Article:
CPUs or Central Processing Units are items that everyone has seen and almost everyone has used. For everyone that was raised with the liberty of creating language shortcuts, such as myself, CPUs were referred to as Computer Towers, or the big thing that hummed when the blue light indicated that the computer was turned on. What we didn't know is that the Computer Tower holds and protects the CPU, which is often referred to as the Microprocessor, it looks a little something like this:


Definition: Simply put, the CPU is the part of the computer hardware that controls all of the other computer parts. defines CPUs as, "the key component of a computer system, which contains the circuitry necessary to interpret and execute program instructions", (, 2011).

Standard Specifications: CPUs or Microprocessors come in a variety of standard specifications or types. Through the developing years of computer technology microprocessors have been designed and redesigned to keep up with increasing demand for 'faster', 'better' and 'stronger'. Microprocessors have evolved from 4-bit to 8-bit, 32-bit and more recently 64-bit. Intel and AMD are the two companies that jumped into the business of creating and developing microprocessors and today these two companies dominate the microprocessor market. (TechiWarehouse, 2010). Currently the different types of microprocessors are as follows:

Intel Microprocessors

AMD (Advanced Micro Devices)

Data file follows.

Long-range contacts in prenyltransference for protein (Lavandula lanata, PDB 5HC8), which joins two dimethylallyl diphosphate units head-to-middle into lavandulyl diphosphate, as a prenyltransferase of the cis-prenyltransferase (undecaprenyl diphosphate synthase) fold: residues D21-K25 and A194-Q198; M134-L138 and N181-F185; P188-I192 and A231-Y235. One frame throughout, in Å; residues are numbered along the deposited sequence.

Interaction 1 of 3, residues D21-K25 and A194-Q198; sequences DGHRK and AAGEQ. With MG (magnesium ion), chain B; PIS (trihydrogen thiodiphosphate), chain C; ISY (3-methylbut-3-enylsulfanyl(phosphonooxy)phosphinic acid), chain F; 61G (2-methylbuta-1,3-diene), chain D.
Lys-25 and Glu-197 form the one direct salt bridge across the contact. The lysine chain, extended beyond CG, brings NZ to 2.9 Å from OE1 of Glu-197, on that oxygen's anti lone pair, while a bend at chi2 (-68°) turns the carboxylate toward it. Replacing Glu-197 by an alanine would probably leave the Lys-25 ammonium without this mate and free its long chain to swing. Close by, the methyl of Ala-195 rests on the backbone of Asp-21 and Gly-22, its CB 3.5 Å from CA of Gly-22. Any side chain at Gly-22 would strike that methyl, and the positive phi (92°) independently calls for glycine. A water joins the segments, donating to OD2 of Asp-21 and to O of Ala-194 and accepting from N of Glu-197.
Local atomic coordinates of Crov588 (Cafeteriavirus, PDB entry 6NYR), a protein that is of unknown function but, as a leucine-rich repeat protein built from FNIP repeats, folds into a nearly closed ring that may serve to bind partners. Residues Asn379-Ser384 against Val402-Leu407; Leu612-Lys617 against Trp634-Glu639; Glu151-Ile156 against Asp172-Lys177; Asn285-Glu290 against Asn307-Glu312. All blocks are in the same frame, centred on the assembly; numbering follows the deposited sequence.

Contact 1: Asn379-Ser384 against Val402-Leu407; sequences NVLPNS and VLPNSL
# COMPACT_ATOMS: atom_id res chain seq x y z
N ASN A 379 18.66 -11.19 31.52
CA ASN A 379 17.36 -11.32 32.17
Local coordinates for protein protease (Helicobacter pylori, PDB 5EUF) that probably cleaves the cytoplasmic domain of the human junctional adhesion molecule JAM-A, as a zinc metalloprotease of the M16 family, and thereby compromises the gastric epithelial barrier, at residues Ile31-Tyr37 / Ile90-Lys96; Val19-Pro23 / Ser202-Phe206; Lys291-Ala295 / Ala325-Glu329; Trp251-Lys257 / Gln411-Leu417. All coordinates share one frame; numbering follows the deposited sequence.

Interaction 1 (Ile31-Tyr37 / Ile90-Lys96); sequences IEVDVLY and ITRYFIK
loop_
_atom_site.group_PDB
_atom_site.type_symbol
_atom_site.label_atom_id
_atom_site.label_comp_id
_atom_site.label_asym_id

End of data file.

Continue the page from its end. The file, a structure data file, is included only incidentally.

Core 2 Duo

Athlon II X2

Core 2 Quad (Power)

Athlon II X4

Celeron (Budget)

Phenom II X2

Celeron 2

Phenom II X4

X2 (Dual Core CPU)

Phenom X3 (Power)

Phenom Quad (Power)

Sempron (Budget)

Each company has a Power CPU and a Budget CPU and price is a big factor in determining these (PantherProducts, 2006-2009).

In a more understandable language, instead of techi-tongue, each company has microprocessors that are made for 'faster', 'better', 'stronger', and those CPUs will cost more money than the Budget CPUs, which are the CPUs that cause extreme frustration better known as "Why is my computer so slow?" rage.

Function: The short version of the description of a CPUs function within the computer was quickly stated in the simple definition: CPUs control all the other parts of the computer. Unfortunately because you are visiting a website that is titled Everything You Needed To Know About Computers that explanation probably won't cut it. A CPU must carry out five functions: "Fetch instructions, interpret instructions, fetch data, process data, write data." (CPU Structure and Function [PowerPoint Slides]). Instructions are the small pieces of information that are coded and that determine the activities of the CPU, while Data are the small, coded pieces of information that the CPU recognizes and processes. Each computer has Programs, such as Microsoft Word 2007, iTunes, or even Solitaire and each of these Programs consists of a group of coded instructions that are logically ordered. When you get home from a long day of work and all you want to do is play Solitaire on your computer and you double-click on the little "Solitaire" icon on your desktop, the CPU dives into its memory and "reads" each logically ordered instruction for Solitaire and starts the necessary actions to start-up that program. (Web100, 1997). Even the most experienced computer user would watch a CPU open Solitaire and be completely unaware of the number of instructions that the CPU had to read and process in order to achieve that action, except maybe Bill Gates because he makes his living being aware of those aspects of a computer. The CPU uses external ports to display these processes to the outside world or the individual using the computer on a monitor, for example. To sum up the functions of a CPU, "The CPU unifies the system. It controls the functions performed by the other components." (Web100, 1997).